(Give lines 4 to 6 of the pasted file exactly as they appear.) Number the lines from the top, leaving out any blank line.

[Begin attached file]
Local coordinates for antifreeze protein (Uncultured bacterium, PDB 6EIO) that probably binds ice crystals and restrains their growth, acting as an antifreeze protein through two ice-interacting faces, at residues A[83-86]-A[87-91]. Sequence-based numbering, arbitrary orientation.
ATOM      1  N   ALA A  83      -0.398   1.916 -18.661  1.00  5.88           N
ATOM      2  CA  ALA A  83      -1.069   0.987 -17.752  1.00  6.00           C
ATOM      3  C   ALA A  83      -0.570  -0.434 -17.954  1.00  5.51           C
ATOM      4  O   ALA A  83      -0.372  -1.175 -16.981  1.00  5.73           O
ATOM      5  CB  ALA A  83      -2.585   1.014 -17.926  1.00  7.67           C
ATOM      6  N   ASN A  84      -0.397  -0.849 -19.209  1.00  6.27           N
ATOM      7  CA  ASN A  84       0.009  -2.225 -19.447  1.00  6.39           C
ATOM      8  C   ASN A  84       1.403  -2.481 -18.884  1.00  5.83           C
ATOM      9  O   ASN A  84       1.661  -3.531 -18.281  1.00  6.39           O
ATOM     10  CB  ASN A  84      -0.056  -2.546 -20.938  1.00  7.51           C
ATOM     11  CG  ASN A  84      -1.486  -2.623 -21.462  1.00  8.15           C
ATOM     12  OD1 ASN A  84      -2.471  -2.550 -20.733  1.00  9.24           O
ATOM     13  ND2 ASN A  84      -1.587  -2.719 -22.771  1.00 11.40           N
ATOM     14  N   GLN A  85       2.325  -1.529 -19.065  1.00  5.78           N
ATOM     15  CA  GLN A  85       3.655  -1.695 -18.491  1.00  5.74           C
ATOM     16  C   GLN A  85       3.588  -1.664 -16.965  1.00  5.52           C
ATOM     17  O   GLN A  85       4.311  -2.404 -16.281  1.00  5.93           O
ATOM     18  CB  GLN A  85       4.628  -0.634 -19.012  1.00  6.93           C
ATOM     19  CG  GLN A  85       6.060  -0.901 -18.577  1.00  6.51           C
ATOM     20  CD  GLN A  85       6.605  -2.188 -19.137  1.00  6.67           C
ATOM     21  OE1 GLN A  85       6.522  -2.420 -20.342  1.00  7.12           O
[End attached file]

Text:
ATOM      3  C   ALA A  83      -0.570  -0.434 -17.954  1.00  5.51           C
ATOM      4  O   ALA A  83      -0.372  -1.175 -16.981  1.00  5.73           O
ATOM      5  CB  ALA A  83      -2.585   1.014 -17.926  1.00  7.67           C